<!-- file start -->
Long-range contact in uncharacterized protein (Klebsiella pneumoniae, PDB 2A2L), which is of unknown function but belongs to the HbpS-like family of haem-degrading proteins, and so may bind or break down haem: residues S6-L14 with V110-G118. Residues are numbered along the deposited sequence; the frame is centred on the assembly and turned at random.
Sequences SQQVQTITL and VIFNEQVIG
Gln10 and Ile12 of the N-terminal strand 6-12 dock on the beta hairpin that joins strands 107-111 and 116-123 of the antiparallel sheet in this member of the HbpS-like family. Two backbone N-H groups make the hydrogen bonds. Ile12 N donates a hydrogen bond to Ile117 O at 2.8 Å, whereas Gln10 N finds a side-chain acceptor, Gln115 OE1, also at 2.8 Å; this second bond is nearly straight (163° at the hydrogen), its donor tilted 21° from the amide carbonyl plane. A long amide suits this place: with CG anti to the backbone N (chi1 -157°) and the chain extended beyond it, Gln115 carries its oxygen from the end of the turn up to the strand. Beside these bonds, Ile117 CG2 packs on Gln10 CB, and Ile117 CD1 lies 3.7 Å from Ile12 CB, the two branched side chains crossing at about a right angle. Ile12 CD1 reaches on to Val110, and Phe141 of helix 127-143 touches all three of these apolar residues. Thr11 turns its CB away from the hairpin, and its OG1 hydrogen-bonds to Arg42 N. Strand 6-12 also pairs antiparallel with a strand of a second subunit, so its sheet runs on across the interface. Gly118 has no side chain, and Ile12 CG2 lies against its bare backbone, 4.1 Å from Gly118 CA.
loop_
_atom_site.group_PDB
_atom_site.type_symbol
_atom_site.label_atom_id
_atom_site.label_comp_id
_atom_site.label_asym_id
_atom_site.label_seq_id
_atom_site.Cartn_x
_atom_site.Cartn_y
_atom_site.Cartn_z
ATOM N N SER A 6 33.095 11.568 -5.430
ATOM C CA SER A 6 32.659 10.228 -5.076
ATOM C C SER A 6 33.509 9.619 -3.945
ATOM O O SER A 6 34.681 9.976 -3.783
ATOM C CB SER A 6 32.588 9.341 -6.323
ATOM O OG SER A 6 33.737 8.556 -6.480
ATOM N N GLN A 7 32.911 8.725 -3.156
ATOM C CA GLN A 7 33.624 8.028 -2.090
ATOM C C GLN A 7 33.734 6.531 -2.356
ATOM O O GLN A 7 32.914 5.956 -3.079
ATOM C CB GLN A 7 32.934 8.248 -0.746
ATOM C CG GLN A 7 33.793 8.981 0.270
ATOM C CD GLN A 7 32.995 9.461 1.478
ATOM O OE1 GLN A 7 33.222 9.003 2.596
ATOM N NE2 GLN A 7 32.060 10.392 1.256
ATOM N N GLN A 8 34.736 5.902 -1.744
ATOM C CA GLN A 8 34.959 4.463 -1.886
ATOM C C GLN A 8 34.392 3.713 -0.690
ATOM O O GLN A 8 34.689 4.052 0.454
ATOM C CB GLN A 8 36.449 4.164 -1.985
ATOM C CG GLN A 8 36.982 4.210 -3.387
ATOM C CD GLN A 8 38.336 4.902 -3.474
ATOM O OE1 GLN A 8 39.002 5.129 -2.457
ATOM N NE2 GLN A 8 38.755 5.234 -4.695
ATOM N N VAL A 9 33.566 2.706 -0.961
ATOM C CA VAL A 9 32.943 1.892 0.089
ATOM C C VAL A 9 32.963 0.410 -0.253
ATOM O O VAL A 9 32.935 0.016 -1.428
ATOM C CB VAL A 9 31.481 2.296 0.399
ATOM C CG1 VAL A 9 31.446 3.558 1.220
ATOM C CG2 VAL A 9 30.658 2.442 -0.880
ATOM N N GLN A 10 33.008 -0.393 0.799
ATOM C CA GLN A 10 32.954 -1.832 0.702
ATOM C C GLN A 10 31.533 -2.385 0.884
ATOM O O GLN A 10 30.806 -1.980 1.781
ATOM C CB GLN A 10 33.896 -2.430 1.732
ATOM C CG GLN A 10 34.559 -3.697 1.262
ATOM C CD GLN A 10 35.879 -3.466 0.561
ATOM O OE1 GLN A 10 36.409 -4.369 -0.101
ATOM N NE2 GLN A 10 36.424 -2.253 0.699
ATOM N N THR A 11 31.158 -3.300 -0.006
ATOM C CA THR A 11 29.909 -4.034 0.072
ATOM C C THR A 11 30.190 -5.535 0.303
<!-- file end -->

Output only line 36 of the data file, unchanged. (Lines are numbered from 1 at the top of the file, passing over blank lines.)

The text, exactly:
ATOM O OE1 GLN A 8 39.002 5.129 -2.457